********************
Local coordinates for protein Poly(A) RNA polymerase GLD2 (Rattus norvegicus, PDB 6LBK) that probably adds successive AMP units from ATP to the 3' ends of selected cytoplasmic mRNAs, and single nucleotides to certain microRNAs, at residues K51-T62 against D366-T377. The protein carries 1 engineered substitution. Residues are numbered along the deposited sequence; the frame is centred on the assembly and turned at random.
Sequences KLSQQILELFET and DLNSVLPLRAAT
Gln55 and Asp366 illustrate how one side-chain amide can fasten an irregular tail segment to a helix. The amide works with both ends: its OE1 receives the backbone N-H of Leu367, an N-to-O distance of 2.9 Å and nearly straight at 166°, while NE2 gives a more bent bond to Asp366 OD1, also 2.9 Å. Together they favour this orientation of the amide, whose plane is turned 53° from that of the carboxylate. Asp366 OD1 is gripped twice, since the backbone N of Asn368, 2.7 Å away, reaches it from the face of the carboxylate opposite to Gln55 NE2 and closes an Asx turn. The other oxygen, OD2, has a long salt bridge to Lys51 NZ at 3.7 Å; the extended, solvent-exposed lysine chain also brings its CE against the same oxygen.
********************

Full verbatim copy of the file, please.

Local coordinates for protein Poly(A) RNA polymerase GLD2 (Rattus norvegicus, PDB 6LBK) that probably adds successive AMP units from ATP to the 3' ends of selected cytoplasmic mRNAs, and single nucleotides to certain microRNAs, at residues K51-T62 against D366-T377. The protein carries 1 engineered substitution. Residues are numbered along the deposited sequence; the frame is centred on the assembly and turned at random.
Sequences KLSQQILELFET and DLNSVLPLRAAT
Gln55 and Asp366 illustrate how one side-chain amide can fasten an irregular tail segment to a helix. The amide works with both ends: its OE1 receives the backbone N-H of Leu367, an N-to-O distance of 2.9 Å and nearly straight at 166°, while NE2 gives a more bent bond to Asp366 OD1, also 2.9 Å. Together they favour this orientation of the amide, whose plane is turned 53° from that of the carboxylate. Asp366 OD1 is gripped twice, since the backbone N of Asn368, 2.7 Å away, reaches it from the face of the carboxylate opposite to Gln55 NE2 and closes an Asx turn. The other oxygen, OD2, has a long salt bridge to Lys51 NZ at 3.7 Å; the extended, solvent-exposed lysine chain also brings its CE against the same oxygen.